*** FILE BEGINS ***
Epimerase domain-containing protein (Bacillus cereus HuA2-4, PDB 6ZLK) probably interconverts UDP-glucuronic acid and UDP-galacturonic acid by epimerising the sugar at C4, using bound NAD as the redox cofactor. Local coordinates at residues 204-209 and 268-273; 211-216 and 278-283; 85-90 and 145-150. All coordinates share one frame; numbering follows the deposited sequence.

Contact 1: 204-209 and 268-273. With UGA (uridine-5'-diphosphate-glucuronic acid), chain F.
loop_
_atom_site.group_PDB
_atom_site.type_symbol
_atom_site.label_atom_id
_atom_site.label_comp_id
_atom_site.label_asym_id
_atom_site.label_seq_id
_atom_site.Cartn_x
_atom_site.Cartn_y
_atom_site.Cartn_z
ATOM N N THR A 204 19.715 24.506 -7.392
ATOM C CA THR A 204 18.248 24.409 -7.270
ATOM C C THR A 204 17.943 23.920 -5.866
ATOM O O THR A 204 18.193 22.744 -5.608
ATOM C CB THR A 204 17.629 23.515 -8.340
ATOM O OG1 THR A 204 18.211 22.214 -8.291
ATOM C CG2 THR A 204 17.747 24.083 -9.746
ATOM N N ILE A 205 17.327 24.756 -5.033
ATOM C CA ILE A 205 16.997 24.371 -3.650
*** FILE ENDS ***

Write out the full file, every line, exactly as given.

Epimerase domain-containing protein (Bacillus cereus HuA2-4, PDB 6ZLK) probably interconverts UDP-glucuronic acid and UDP-galacturonic acid by epimerising the sugar at C4, using bound NAD as the redox cofactor. Local coordinates at residues 204-209 and 268-273; 211-216 and 278-283; 85-90 and 145-150. All coordinates share one frame; numbering follows the deposited sequence.

Contact 1: 204-209 and 268-273. With UGA (uridine-5'-diphosphate-glucuronic acid), chain F.
loop_
_atom_site.group_PDB
_atom_site.type_symbol
_atom_site.label_atom_id
_atom_site.label_comp_id
_atom_site.label_asym_id
_atom_site.label_seq_id
_atom_site.Cartn_x
_atom_site.Cartn_y
_atom_site.Cartn_z
ATOM N N THR A 204 19.715 24.506 -7.392
ATOM C CA THR A 204 18.248 24.409 -7.270
ATOM C C THR A 204 17.943 23.920 -5.866
ATOM O O THR A 204 18.193 22.744 -5.608
ATOM C CB THR A 204 17.629 23.515 -8.340
ATOM O OG1 THR A 204 18.211 22.214 -8.291
ATOM C CG2 THR A 204 17.747 24.083 -9.746
ATOM N N ILE A 205 17.327 24.756 -5.033
ATOM C CA ILE A 205 16.997 24.371 -3.650